• Root-knot nematodes produce distinct terminal swellings on the roots, stopping further root development. The root lesion nematode invades the outer root tissues, causing black areas (lesions) of dead or injured plant cells on the root surface.
  • These lesions can completely encircle the root. Reniform nematodes reduce the number of lateral and fine feeder roots; the remainder elongate normally so that plants retain good soil anchorage. Root-knot nematodes cause stunting, yellowing and dieback of plants.

Bacteria and phytoplasmas associated diseases


Damage symptoms
  • Infected fruits do not show any external symptoms. Internally, the flesh is red-brown and granular and has a woody consistency.
Survival and spread
  • The disease occurs when flowers are initiated and when fruit mature under warm, wet conditions.
  • The bacteria enter through the open flower and natural growth cracks on the fruit surface. Infected fruit are usually low in both acid and sugars

Pink disease

Damage symptoms
  • Infected fruits do not show any external symptoms, even when fully ripe. Internally, the flesh may be water-soaked or light pink and have an aromatic odour, although these symptoms may not be obvious immediately. When sterilized by heat during canning, infected tissue darkens to colours ranging from pink to dark brown.
  • In some fruits, only one or a few fruitlets may be infected. In highly translucent, low- brix fruit, the entire cylinder can be invaded.
Survival and spread
  • The bacteria infect through the open flower during cool weather. Disease incidence increases in dry conditions before flowering, followed by rainfall during flowering.
  • The bacteria are thought to be carried by nectar feeding insects and mites to open flowers from infected, decaying fruit near flowering fields

Virus associated diseases

Mealybug wilt disease

Damage symptoms
  • The early symptoms are a slight reddening of leaves about halfway up the plant. The leaf colour then changes from red to pink and leaves lose rigidity, roll downwards at the margin and the tip of the leaf dies.
  • The root tissue also collapses and the plant appears wilted. Plants can recover to reduce symptomless leaves and fruit that are markedly smaller than fruit from healthy plants.
  • Symptoms are most obvious in winter when plant growth and vigour are reduced.
  • Disease development and incidence is affected by plant age at the onset of mealy bug infestation, with younger plants displaying symptoms two to three months following feeding, while older plants may take up to 12 months to develop symptoms.
Survival and spread
  • The disease is thought to be caused by viruses transmitted by mealy bugs with the pink mealy bug (Dysmicoccus brevipes) being the main vector.
  • The disease is probably introduced in planting material that may not show obvious disease symptoms. Once established, the viruses are transmitted when the mealy bugs feed on young leaves. Mealy bugs are sedentary insects that are moved from plant to plant by attendant ants or by wind.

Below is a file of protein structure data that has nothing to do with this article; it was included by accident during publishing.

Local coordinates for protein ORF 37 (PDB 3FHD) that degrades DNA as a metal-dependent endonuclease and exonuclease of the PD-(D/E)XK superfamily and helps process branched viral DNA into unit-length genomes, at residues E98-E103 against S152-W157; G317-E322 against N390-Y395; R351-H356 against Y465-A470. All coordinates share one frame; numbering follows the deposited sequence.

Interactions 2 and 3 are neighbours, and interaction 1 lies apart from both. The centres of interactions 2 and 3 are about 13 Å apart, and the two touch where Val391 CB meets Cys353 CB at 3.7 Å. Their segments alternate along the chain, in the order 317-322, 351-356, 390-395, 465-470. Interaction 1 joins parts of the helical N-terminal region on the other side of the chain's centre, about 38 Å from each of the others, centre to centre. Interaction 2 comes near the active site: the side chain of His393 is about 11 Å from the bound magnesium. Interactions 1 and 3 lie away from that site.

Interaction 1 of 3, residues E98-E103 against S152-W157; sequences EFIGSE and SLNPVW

• Ants actively tend mealy bugs. The coastal brown ant (Pheidole megacephala) is common and active, but many other species can be involved in raising mealy bugs. Mealy bugs produce honeydew, which is harvested by ants for food. Ants also protect mealy bugs from predators and move them around and between plants. The removal of spiders from fields by ants often allows large populations of mealy bugs to develop, increasing the risk of severe mealy bug wilt outbreaks. The incidence is variable and sometimes high. The amount of wilt in a field is related to the number of mealy bugs present, the length of time they feed and the activity of ants.

Yellow spot

Damage symptoms
  • Infection occurs on young crowns when they are still on the fruit or during the first few months after planting. Small (2–5 mm), round, yellow spots appear on the upper surface of the leaves of young plants. These spots fuse and form yellow streaks in the leaf tissue, which soon become brown and die.
  • The virus spreads to the leaves in the plant heart, causing the plant to bend sideways. Infection eventually kills the plant so that the virus is not transmitted to subsequent plantings. If the crown is infected while still on the fruit, the fruit dies from the top downwards. Infections can occur through open blossoms causing the development of large, blackened cavities in the side of the fruit.
Survival and spread
  • The viruses are transmitted to pineapple plants by small flying insects (thrips). Infection occurs mostly on plants during early growth, and crowns on developing fruit are occasionally infected.
  • As infection is always fatal, vegetative propagation does not spread the virus to subsequent plantings.
  • Tospoviruses have a wide range of hosts among weed and crop plants. The disease is rarely seen

IPM for Pineapple

To know the IPM practices for Pineapple, click here.

Source: NIPHM and Directorate of Plant Protection, Quarantine & Storage